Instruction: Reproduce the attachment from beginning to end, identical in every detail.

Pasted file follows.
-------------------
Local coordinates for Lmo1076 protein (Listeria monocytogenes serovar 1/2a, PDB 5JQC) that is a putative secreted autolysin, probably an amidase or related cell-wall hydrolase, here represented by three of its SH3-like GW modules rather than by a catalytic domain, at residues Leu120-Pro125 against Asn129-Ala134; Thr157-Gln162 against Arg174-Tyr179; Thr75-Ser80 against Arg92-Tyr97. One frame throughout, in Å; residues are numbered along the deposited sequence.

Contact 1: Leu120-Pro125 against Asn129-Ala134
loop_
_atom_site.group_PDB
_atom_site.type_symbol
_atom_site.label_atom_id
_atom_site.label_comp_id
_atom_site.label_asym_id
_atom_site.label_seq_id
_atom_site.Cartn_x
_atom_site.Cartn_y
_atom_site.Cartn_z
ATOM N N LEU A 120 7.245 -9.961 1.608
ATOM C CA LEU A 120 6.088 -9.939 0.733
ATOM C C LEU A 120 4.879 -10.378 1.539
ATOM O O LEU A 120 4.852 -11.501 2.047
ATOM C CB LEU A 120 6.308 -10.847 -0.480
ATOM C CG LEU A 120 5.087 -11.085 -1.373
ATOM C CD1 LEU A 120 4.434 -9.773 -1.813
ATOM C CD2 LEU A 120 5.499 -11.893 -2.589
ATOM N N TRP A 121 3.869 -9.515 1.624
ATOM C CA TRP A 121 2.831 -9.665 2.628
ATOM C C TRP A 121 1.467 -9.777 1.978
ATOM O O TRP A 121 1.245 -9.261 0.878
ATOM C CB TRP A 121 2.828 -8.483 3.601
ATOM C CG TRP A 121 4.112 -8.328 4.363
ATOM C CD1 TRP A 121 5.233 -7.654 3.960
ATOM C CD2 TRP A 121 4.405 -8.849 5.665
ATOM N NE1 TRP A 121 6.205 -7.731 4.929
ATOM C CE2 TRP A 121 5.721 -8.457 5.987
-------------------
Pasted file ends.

Local coordinates for Lmo1076 protein (Listeria monocytogenes serovar 1/2a, PDB 5JQC) that is a putative secreted autolysin, probably an amidase or related cell-wall hydrolase, here represented by three of its SH3-like GW modules rather than by a catalytic domain, at residues Leu120-Pro125 against Asn129-Ala134; Thr157-Gln162 against Arg174-Tyr179; Thr75-Ser80 against Arg92-Tyr97. One frame throughout, in Å; residues are numbered along the deposited sequence.

Contact 1: Leu120-Pro125 against Asn129-Ala134
loop_
_atom_site.group_PDB
_atom_site.type_symbol
_atom_site.label_atom_id
_atom_site.label_comp_id
_atom_site.label_asym_id
_atom_site.label_seq_id
_atom_site.Cartn_x
_atom_site.Cartn_y
_atom_site.Cartn_z
ATOM N N LEU A 120 7.245 -9.961 1.608
ATOM C CA LEU A 120 6.088 -9.939 0.733
ATOM C C LEU A 120 4.879 -10.378 1.539
ATOM O O LEU A 120 4.852 -11.501 2.047
ATOM C CB LEU A 120 6.308 -10.847 -0.480
ATOM C CG LEU A 120 5.087 -11.085 -1.373
ATOM C CD1 LEU A 120 4.434 -9.773 -1.813
ATOM C CD2 LEU A 120 5.499 -11.893 -2.589
ATOM N N TRP A 121 3.869 -9.515 1.624
ATOM C CA TRP A 121 2.831 -9.665 2.628
ATOM C C TRP A 121 1.467 -9.777 1.978
ATOM O O TRP A 121 1.245 -9.261 0.878
ATOM C CB TRP A 121 2.828 -8.483 3.601
ATOM C CG TRP A 121 4.112 -8.328 4.363
ATOM C CD1 TRP A 121 5.233 -7.654 3.960
ATOM C CD2 TRP A 121 4.405 -8.849 5.665
ATOM N NE1 TRP A 121 6.205 -7.731 4.929
ATOM C CE2 TRP A 121 5.721 -8.457 5.987